The outspoken political presenter lifted the lid on Britain’s recession data and urged Britons to “beware of reports” after official figures published today showed the world’s sixth-biggest economy entered a recession as it shrank for a second quarter in a row. His warning comes after the Office for National Statistics (ONS) revealed Britain’s economy shrank by a record 20.4 percent between April and June when the coronavirus lockdown was tightest, the largest contraction reported by any major economy so far, with a wave of job losses set to hit later in 2020.
But Mr Neil urged readers to “beware of reports saying UK is in recession”.
He tweeted: “The UK downturn in H1 of this year is deepest since the Office for National Statistics started tracking quarterly GDP in 1955 + worst of any developed country during COVID-19 crisis. Q2 drop was 20.4 percent.
“This compares with 12.1 percent for eurozone, 9.5 percent for US, 10 percent for Germany, 8.6 percent for Sweden (no lockdown) and 18.5 percent for Spain, worst after UK.
“UK heavily reliant on services, worst hit by lockdown. ONS also says UK in lockdown for longer period than other economies.
“Beware of reports saying UK is in recession. It was in H1, by two consecutive quarters of downturn definition.
“It is no longer in recession, since economy growing again in Q3 and will too in Q4. But not by enough to reverse H1 fall.”
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The ONS said the economy is still a long way off from recovering the record falls seen in March and April after tumbling into “the largest recession on record”.
The grim second-quarter figures showed the UK suffered the biggest economic hit from the pandemic in western Europe, even beating Spain’s eye-watering 18.5 percent drop.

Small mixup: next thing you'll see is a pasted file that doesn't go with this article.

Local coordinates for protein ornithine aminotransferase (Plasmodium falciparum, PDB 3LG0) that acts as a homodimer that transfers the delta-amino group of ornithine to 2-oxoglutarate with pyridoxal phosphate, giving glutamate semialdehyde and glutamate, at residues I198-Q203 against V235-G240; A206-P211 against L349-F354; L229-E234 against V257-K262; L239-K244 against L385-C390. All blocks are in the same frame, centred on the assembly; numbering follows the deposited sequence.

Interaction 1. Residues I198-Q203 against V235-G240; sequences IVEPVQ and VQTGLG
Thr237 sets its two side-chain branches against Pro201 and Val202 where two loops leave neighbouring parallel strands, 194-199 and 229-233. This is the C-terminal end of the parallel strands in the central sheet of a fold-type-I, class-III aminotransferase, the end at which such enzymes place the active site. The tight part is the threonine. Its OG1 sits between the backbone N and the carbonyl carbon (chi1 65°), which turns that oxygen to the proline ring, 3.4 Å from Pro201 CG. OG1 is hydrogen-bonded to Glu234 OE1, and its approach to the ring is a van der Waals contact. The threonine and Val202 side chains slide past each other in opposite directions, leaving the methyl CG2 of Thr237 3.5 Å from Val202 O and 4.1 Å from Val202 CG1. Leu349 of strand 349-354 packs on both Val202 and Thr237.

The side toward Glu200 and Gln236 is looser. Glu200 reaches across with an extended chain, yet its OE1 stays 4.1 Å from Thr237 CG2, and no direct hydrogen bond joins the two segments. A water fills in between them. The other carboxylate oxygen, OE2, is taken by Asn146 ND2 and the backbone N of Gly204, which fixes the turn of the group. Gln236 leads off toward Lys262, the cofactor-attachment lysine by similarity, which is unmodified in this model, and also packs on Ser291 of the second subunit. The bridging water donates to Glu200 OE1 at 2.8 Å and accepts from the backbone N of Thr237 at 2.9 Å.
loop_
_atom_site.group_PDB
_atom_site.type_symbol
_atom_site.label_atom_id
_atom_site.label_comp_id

Chancellor Rishi Sunak said that the ONS figures “confirm that hard times are here”.
He said: ”Hundreds of thousands of people have already lost their jobs, and sadly in the coming months many more will.
“But while there are difficult choices to be made ahead, we will get through this, and I can assure people that nobody will be left without hope or opportunity.”
The ONS said the UK economy is now 22.1 percent smaller than it was at the end of 2019 and 17.2 percent below levels seen in February, despite two months of growth since the nadir of the recession in April when the UK was in full lockdown.
Jonathan Athow, a deputy national statistician at the ONS, said: “The recession brought on by the coronavirus pandemic has led to the biggest fall in quarterly GDP on record.
“The economy began to bounce back in June, with shops reopening, factories beginning to ramp up production and house-building continuing to recover.
“Despite this, GDP in June still remains a sixth below its level in February, before the virus struck.
“Overall, productivity saw its largest-ever fall in the second quarter. Hospitality was worst hit, with productivity in that industry falling by three-quarters in recent months.”